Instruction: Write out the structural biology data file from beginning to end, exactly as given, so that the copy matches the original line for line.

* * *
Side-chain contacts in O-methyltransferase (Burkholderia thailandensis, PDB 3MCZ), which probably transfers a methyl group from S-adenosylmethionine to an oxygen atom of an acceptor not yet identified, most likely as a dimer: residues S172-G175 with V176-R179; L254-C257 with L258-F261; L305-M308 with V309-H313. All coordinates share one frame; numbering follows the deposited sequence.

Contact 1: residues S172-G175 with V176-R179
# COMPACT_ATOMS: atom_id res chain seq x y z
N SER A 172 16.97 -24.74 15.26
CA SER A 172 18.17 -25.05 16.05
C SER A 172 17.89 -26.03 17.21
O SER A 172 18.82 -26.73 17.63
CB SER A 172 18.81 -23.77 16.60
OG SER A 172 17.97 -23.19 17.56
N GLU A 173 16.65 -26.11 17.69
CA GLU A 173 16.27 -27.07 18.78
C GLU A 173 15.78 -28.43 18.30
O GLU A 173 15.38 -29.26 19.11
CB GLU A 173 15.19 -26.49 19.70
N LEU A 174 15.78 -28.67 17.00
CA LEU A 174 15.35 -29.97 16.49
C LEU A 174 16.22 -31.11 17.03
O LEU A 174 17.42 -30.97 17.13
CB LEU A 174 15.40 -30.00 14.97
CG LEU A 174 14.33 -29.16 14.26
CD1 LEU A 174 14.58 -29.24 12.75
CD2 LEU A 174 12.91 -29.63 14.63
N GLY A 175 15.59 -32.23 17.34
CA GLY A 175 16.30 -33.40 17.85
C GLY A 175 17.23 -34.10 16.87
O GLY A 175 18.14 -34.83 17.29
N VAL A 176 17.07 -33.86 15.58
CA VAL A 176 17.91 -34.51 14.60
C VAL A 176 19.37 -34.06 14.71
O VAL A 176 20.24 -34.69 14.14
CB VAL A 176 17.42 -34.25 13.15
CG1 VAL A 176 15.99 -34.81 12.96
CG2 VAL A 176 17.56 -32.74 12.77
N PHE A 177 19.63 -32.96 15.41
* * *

Side-chain contacts in O-methyltransferase (Burkholderia thailandensis, PDB 3MCZ), which probably transfers a methyl group from S-adenosylmethionine to an oxygen atom of an acceptor not yet identified, most likely as a dimer: residues S172-G175 with V176-R179; L254-C257 with L258-F261; L305-M308 with V309-H313. All coordinates share one frame; numbering follows the deposited sequence.

Contact 1: residues S172-G175 with V176-R179
# COMPACT_ATOMS: atom_id res chain seq x y z
N SER A 172 16.97 -24.74 15.26
CA SER A 172 18.17 -25.05 16.05
C SER A 172 17.89 -26.03 17.21
O SER A 172 18.82 -26.73 17.63
CB SER A 172 18.81 -23.77 16.60
OG SER A 172 17.97 -23.19 17.56
N GLU A 173 16.65 -26.11 17.69
CA GLU A 173 16.27 -27.07 18.78
C GLU A 173 15.78 -28.43 18.30
O GLU A 173 15.38 -29.26 19.11
CB GLU A 173 15.19 -26.49 19.70
N LEU A 174 15.78 -28.67 17.00
CA LEU A 174 15.35 -29.97 16.49
C LEU A 174 16.22 -31.11 17.03
O LEU A 174 17.42 -30.97 17.13
CB LEU A 174 15.40 -30.00 14.97
CG LEU A 174 14.33 -29.16 14.26
CD1 LEU A 174 14.58 -29.24 12.75
CD2 LEU A 174 12.91 -29.63 14.63
N GLY A 175 15.59 -32.23 17.34
CA GLY A 175 16.30 -33.40 17.85
C GLY A 175 17.23 -34.10 16.87
O GLY A 175 18.14 -34.83 17.29
N VAL A 176 17.07 -33.86 15.58
CA VAL A 176 17.91 -34.51 14.60
C VAL A 176 19.37 -34.06 14.71
O VAL A 176 20.24 -34.69 14.14
CB VAL A 176 17.42 -34.25 13.15
CG1 VAL A 176 15.99 -34.81 12.96
CG2 VAL A 176 17.56 -32.74 12.77
N PHE A 177 19.63 -32.96 15.41